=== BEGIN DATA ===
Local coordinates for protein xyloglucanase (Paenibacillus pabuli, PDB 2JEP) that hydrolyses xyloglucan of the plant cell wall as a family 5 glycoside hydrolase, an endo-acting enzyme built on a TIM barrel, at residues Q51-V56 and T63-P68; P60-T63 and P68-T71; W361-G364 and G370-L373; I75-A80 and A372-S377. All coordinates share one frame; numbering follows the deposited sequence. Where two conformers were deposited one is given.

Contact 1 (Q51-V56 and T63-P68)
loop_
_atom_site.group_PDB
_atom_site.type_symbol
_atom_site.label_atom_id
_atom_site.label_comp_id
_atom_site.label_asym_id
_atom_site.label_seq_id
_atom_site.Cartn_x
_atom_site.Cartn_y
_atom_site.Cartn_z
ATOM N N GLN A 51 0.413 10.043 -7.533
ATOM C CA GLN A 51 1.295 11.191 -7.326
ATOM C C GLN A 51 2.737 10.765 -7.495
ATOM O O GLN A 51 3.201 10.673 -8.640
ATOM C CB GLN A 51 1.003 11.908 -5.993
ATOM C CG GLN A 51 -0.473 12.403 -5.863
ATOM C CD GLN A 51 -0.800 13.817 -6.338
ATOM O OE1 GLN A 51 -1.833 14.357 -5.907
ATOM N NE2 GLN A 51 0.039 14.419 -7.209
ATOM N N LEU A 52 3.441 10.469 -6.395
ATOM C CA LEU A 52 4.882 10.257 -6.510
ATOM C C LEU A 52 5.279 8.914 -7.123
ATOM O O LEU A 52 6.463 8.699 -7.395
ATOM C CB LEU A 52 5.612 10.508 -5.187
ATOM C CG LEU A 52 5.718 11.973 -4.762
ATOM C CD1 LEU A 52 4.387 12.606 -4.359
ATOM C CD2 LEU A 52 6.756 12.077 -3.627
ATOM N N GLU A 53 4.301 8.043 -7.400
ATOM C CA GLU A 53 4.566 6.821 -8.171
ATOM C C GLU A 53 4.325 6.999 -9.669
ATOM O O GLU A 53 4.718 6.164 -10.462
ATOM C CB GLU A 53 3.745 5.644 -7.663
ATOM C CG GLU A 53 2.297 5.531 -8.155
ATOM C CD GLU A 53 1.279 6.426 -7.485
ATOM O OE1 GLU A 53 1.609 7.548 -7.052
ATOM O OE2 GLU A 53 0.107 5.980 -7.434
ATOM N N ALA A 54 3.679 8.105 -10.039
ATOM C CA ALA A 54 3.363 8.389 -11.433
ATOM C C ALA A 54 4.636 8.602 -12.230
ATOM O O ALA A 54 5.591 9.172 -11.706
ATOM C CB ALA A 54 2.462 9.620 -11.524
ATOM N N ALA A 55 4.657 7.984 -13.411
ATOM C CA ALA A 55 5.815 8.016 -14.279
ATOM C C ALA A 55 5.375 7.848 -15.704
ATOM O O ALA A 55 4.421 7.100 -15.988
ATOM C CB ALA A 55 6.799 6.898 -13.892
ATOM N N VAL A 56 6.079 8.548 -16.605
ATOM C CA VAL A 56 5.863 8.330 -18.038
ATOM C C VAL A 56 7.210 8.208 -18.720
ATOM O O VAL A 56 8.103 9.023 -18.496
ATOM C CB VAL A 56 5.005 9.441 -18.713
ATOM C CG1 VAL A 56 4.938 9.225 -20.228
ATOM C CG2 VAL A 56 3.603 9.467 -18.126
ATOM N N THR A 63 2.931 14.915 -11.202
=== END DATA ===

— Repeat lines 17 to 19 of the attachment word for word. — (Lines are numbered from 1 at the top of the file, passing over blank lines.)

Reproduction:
ATOM C CB GLN A 51 1.003 11.908 -5.993
ATOM C CG GLN A 51 -0.473 12.403 -5.863
ATOM C CD GLN A 51 -0.800 13.817 -6.338